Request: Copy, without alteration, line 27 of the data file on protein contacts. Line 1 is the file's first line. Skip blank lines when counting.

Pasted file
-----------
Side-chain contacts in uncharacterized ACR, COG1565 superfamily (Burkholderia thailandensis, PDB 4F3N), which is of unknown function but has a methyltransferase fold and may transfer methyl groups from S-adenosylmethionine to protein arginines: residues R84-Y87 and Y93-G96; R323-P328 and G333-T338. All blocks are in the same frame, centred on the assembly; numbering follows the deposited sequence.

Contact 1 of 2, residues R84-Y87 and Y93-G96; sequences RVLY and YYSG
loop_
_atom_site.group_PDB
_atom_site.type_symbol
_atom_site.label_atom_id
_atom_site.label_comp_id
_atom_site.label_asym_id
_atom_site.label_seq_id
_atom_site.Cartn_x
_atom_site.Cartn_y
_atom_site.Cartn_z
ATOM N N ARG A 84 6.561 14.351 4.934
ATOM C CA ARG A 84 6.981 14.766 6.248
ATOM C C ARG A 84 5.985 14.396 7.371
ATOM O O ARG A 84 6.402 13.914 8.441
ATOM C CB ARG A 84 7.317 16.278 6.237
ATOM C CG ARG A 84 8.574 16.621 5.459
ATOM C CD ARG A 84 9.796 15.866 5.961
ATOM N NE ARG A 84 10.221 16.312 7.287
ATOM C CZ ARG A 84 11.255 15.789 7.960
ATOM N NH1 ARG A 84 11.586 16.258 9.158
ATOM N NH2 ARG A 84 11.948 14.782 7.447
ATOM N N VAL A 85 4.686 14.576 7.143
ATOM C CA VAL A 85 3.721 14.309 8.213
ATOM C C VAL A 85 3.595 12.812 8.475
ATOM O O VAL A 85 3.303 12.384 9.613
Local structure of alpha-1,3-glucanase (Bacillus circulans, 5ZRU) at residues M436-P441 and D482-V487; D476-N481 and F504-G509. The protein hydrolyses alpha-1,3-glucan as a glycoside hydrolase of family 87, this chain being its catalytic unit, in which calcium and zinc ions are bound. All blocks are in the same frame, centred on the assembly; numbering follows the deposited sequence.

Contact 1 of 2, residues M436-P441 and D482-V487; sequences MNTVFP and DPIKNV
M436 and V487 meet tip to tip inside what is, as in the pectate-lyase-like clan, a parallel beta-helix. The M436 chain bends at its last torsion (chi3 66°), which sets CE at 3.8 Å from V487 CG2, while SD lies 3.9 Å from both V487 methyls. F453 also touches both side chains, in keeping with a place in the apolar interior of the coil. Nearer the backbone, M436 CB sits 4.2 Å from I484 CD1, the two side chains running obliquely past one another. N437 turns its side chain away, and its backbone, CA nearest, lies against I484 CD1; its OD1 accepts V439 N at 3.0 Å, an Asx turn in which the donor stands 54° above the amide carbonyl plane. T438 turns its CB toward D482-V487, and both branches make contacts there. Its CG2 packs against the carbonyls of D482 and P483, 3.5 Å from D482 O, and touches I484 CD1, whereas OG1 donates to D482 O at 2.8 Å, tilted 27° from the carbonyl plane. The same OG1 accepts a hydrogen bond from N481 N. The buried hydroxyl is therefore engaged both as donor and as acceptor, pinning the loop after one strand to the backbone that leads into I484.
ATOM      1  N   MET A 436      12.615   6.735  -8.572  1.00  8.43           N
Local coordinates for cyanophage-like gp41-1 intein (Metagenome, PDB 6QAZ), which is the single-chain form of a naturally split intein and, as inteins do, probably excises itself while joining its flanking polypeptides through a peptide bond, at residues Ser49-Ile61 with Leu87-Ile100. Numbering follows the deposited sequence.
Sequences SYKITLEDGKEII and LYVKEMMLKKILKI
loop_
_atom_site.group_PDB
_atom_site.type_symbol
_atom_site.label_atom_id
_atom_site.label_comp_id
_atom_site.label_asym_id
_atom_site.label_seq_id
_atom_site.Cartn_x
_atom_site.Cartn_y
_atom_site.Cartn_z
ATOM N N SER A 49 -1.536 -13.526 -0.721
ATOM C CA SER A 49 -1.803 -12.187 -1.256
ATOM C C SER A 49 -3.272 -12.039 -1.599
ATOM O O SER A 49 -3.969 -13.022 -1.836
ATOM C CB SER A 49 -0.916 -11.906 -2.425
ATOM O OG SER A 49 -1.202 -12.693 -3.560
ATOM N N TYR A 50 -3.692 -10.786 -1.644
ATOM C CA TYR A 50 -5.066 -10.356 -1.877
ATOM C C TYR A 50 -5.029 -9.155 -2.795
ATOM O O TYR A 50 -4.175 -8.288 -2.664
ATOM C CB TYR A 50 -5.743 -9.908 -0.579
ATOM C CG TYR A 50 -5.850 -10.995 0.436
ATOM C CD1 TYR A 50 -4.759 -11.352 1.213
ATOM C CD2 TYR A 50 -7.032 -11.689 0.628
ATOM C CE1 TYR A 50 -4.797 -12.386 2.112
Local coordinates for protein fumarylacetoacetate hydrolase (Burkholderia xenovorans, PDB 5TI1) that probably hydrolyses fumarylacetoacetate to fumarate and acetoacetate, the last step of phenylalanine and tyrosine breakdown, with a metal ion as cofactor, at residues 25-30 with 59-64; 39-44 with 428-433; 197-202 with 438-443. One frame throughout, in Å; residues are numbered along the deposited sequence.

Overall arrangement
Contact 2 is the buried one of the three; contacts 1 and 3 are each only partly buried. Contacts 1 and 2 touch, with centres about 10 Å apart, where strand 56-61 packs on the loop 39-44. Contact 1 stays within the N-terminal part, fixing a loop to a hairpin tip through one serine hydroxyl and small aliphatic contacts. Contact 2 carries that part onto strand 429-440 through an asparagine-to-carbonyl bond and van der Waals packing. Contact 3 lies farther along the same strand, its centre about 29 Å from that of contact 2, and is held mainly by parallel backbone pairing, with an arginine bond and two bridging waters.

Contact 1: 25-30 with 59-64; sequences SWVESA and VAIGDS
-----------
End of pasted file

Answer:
ATOM O O VAL A 85 3.303 12.384 9.613